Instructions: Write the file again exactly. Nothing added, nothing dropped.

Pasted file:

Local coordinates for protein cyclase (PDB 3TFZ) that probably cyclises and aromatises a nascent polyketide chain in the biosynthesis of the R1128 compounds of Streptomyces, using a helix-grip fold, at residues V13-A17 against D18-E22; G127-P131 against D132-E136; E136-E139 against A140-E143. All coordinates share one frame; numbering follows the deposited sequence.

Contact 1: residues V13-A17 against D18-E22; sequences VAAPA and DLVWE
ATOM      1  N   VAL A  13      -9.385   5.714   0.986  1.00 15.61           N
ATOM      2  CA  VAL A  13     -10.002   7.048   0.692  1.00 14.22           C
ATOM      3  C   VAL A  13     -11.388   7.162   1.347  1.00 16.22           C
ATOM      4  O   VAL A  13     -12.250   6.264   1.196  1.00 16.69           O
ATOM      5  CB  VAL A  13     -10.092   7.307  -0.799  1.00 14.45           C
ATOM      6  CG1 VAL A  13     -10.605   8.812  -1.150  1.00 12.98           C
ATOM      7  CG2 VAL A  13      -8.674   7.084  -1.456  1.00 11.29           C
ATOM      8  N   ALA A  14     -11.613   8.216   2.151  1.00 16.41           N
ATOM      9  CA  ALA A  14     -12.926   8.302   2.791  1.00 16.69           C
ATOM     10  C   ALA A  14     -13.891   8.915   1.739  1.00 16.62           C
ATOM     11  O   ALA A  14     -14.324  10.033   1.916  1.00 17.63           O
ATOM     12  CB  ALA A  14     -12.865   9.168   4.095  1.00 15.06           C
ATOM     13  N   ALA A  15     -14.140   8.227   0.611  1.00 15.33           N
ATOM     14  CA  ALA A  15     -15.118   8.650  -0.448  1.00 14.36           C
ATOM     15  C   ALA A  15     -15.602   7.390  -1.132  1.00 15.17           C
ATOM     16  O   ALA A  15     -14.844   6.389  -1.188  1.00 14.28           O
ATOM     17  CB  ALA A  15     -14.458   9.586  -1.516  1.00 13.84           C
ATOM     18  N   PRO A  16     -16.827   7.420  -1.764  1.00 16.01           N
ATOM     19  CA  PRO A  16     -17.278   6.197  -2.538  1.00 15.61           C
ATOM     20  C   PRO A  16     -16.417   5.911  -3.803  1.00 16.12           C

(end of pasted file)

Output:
Local coordinates for protein cyclase (PDB 3TFZ) that probably cyclises and aromatises a nascent polyketide chain in the biosynthesis of the R1128 compounds of Streptomyces, using a helix-grip fold, at residues V13-A17 against D18-E22; G127-P131 against D132-E136; E136-E139 against A140-E143. All coordinates share one frame; numbering follows the deposited sequence.

Contact 1: residues V13-A17 against D18-E22; sequences VAAPA and DLVWE
ATOM      1  N   VAL A  13      -9.385   5.714   0.986  1.00 15.61           N
ATOM      2  CA  VAL A  13     -10.002   7.048   0.692  1.00 14.22           C
ATOM      3  C   VAL A  13     -11.388   7.162   1.347  1.00 16.22           C
ATOM      4  O   VAL A  13     -12.250   6.264   1.196  1.00 16.69           O
ATOM      5  CB  VAL A  13     -10.092   7.307  -0.799  1.00 14.45           C
ATOM      6  CG1 VAL A  13     -10.605   8.812  -1.150  1.00 12.98           C
ATOM      7  CG2 VAL A  13      -8.674   7.084  -1.456  1.00 11.29           C
ATOM      8  N   ALA A  14     -11.613   8.216   2.151  1.00 16.41           N
ATOM      9  CA  ALA A  14     -12.926   8.302   2.791  1.00 16.69           C
ATOM     10  C   ALA A  14     -13.891   8.915   1.739  1.00 16.62           C
ATOM     11  O   ALA A  14     -14.324  10.033   1.916  1.00 17.63           O
ATOM     12  CB  ALA A  14     -12.865   9.168   4.095  1.00 15.06           C
ATOM     13  N   ALA A  15     -14.140   8.227   0.611  1.00 15.33           N
ATOM     14  CA  ALA A  15     -15.118   8.650  -0.448  1.00 14.36           C
ATOM     15  C   ALA A  15     -15.602   7.390  -1.132  1.00 15.17           C
ATOM     16  O   ALA A  15     -14.844   6.389  -1.188  1.00 14.28           O
ATOM     17  CB  ALA A  15     -14.458   9.586  -1.516  1.00 13.84           C
ATOM     18  N   PRO A  16     -16.827   7.420  -1.764  1.00 16.01           N
ATOM     19  CA  PRO A  16     -17.278   6.197  -2.538  1.00 15.61           C
ATOM     20  C   PRO A  16     -16.417   5.911  -3.803  1.00 16.12           C